// Numbas version: exam_results_page_options {"name": "Theoretical Probability vs Experimental Probability", "extensions": [], "custom_part_types": [], "resources": [], "navigation": {"allowregen": true, "showfrontpage": false, "preventleave": false}, "question_groups": [{"pickingStrategy": "all-ordered", "questions": [{"name": "Theoretical Probability vs Experimental Probability", "metadata": {"licence": "Creative Commons Attribution 4.0 International", "description": "

Compute the experimental probability of a particular score on a die given a sample of throws, and compare it with the theoretical probability.

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The last part asks what you expect to happen to the experimental probability as the sample size increases.

There are two ways of assigning probability:

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• Experimental Probability is where you do an experiment, observe the outcome and record the relative frequency results.
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• Theoretical Probability is where the probability is calculated based on fairness and symmetrical properties of the results.
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#### a)

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To calculate the experimental probability (relative frequency) of an outcome we divide the frequency of the outcome in the experiment by the number of trials.

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We are given that the experiment was repeated $\\var{no_rolls}$ times.

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We then need the number of times that the sum of the faces of the dice was equal to $\\var{sum}$. From the frequency table, we can see that the frequency of rolling a $\\var{sum}$ in the experiment was $\\var{Freq[sum-2]}$.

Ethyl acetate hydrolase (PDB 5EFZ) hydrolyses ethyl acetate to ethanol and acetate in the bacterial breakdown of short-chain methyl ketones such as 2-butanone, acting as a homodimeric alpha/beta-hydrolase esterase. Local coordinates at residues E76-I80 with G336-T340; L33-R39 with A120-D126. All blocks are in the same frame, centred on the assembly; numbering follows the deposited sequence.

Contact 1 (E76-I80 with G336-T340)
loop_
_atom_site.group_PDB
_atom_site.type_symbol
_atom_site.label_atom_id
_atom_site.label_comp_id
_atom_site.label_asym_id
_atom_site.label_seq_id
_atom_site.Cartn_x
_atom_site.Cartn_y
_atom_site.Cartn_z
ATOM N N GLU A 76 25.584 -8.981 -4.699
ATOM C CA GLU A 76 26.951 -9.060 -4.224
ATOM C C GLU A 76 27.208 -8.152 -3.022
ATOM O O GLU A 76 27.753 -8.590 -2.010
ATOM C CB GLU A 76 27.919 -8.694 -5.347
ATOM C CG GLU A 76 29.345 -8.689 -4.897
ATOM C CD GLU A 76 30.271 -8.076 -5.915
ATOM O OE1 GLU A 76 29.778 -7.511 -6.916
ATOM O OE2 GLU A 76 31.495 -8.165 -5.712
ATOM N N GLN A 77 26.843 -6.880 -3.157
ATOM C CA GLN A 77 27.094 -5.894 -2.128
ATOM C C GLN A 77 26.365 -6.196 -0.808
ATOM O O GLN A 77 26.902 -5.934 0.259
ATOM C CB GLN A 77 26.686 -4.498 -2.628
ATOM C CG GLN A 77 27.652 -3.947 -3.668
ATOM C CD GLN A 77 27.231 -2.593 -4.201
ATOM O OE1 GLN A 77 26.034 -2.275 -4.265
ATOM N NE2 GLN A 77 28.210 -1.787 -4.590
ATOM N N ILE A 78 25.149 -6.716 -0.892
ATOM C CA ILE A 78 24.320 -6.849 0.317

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Therefore, the experimental probability of rolling a $\\var{sum}$ is

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\\\begin{align} P(\\text{total}=\\var{sum}) &= \\displaystyle\\frac{\\text{number of times a total of \\var{sum} was rolled}}{\\text{total number of rolls}}\\\\&= \\displaystyle\\frac{\\var{Freq[sum-2]}}{\\var{no_rolls}}.\\end{align}\

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\\\begin{align} P(\\text{total}=\\var{sum}) &= \\displaystyle\\frac{\\text{number of times a total of \\var{sum} was rolled}}{\\text{total number of rolls}}\\\\&= \\displaystyle\\frac{\\var{Freq[sum-2]}}{\\var{no_rolls}}\\\\&= \\displaystyle\\var[fractionNumbers, simplifyFractions]{{Freq[sum-2]/no_rolls}}.\\end{align}\

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#### b)

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When two unbiased 6-sided dice are rolled and their scores are added, there are $11$ possible outcomes: the total must be between $2$ and $12$ inclusive.

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To work out the probabilities of each outcome occurring, we must be very careful about how the experiment is performed.

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There are a total of $36$ different outcomes when rolling two dice one after the other; these are shown in Table $1$.

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Table 1
123456
1(1,1)(1,2)(1,3)(1,4)(1,5)(1,6)
2(2,1)(2,2)(2,3)(2,4)(2,5)(2,6)
3(3,1)(3,2)(3,3)(3,4)(3,5)(3,6)
4(4,1)(4,2)(4,3)(4,4)(4,5)(4,6)
5(5,1)(5,2)(5,3)(5,4)(5,5)(5,6)
6(6,1)(6,2)(6,3)(6,4)(6,5)(6,6)